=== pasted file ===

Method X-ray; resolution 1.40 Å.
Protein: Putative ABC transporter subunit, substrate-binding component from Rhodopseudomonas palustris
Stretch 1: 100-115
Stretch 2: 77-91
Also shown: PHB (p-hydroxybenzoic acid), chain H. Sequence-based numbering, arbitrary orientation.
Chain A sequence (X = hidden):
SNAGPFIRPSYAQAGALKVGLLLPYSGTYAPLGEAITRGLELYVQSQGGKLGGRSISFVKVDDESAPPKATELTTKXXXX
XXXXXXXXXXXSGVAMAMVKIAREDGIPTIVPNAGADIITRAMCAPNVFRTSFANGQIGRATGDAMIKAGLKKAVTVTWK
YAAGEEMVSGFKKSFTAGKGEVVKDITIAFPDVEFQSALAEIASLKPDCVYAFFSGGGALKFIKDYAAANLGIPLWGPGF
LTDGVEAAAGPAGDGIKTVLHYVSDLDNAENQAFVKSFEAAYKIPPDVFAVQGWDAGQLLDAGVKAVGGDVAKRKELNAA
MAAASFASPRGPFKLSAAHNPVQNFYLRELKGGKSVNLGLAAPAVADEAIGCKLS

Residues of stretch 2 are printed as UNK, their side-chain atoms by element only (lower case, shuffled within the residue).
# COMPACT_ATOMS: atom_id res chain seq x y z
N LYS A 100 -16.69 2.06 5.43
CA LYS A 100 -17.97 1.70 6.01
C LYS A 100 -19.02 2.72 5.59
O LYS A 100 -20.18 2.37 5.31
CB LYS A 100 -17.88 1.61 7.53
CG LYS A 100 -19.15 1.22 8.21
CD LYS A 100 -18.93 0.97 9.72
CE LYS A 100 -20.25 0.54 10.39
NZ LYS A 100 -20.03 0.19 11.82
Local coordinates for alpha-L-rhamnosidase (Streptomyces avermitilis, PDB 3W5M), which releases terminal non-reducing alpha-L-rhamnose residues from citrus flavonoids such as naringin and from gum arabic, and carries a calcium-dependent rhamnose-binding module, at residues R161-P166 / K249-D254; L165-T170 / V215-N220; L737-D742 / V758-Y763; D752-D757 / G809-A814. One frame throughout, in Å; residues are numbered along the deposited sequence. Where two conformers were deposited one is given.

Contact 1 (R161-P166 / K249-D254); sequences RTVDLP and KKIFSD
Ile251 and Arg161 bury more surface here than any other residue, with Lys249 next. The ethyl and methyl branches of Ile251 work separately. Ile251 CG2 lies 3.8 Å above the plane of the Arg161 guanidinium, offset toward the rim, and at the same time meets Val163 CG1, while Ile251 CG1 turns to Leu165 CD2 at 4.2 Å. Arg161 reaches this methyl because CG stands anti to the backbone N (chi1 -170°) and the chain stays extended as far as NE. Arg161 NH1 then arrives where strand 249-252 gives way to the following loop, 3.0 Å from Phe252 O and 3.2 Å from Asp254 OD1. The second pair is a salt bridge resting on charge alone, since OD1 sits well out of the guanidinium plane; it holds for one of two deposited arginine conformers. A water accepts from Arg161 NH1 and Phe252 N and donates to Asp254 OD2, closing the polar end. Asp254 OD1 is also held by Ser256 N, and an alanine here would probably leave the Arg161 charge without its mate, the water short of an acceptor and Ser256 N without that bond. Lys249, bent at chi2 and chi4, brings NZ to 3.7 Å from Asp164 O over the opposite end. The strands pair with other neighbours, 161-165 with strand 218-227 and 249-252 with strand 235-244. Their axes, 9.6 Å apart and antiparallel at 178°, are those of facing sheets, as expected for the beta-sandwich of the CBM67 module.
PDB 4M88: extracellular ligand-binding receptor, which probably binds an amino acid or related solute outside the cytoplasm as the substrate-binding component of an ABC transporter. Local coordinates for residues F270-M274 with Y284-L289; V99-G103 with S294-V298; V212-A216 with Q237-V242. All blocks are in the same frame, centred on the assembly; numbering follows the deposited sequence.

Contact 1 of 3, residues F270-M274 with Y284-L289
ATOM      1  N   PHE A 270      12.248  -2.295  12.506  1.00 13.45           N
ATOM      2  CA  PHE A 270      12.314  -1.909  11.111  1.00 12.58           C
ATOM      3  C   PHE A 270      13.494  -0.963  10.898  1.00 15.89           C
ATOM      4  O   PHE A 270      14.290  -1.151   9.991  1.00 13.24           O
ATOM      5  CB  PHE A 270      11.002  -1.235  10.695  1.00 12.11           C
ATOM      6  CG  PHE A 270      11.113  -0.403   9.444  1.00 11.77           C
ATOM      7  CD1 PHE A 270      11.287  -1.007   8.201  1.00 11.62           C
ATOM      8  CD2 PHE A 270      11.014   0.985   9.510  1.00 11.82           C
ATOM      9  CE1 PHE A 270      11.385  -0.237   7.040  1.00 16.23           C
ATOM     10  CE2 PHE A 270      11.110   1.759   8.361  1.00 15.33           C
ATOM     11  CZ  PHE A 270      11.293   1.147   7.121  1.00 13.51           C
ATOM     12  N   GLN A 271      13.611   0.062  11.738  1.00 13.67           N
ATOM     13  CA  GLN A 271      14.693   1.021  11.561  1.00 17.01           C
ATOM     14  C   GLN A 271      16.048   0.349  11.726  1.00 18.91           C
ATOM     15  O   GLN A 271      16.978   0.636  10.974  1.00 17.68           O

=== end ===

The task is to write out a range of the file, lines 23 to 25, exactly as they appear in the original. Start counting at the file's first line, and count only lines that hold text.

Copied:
Local coordinates for alpha-L-rhamnosidase (Streptomyces avermitilis, PDB 3W5M), which releases terminal non-reducing alpha-L-rhamnose residues from citrus flavonoids such as naringin and from gum arabic, and carries a calcium-dependent rhamnose-binding module, at residues R161-P166 / K249-D254; L165-T170 / V215-N220; L737-D742 / V758-Y763; D752-D757 / G809-A814. One frame throughout, in Å; residues are numbered along the deposited sequence. Where two conformers were deposited one is given.

Contact 1 (R161-P166 / K249-D254); sequences RTVDLP and KKIFSD
Ile251 and Arg161 bury more surface here than any other residue, with Lys249 next. The ethyl and methyl branches of Ile251 work separately. Ile251 CG2 lies 3.8 Å above the plane of the Arg161 guanidinium, offset toward the rim, and at the same time meets Val163 CG1, while Ile251 CG1 turns to Leu165 CD2 at 4.2 Å. Arg161 reaches this methyl because CG stands anti to the backbone N (chi1 -170°) and the chain stays extended as far as NE. Arg161 NH1 then arrives where strand 249-252 gives way to the following loop, 3.0 Å from Phe252 O and 3.2 Å from Asp254 OD1. The second pair is a salt bridge resting on charge alone, since OD1 sits well out of the guanidinium plane; it holds for one of two deposited arginine conformers. A water accepts from Arg161 NH1 and Phe252 N and donates to Asp254 OD2, closing the polar end. Asp254 OD1 is also held by Ser256 N, and an alanine here would probably leave the Arg161 charge without its mate, the water short of an acceptor and Ser256 N without that bond. Lys249, bent at chi2 and chi4, brings NZ to 3.7 Å from Asp164 O over the opposite end. The strands pair with other neighbours, 161-165 with strand 218-227 and 249-252 with strand 235-244. Their axes, 9.6 Å apart and antiparallel at 178°, are those of facing sheets, as expected for the beta-sandwich of the CBM67 module.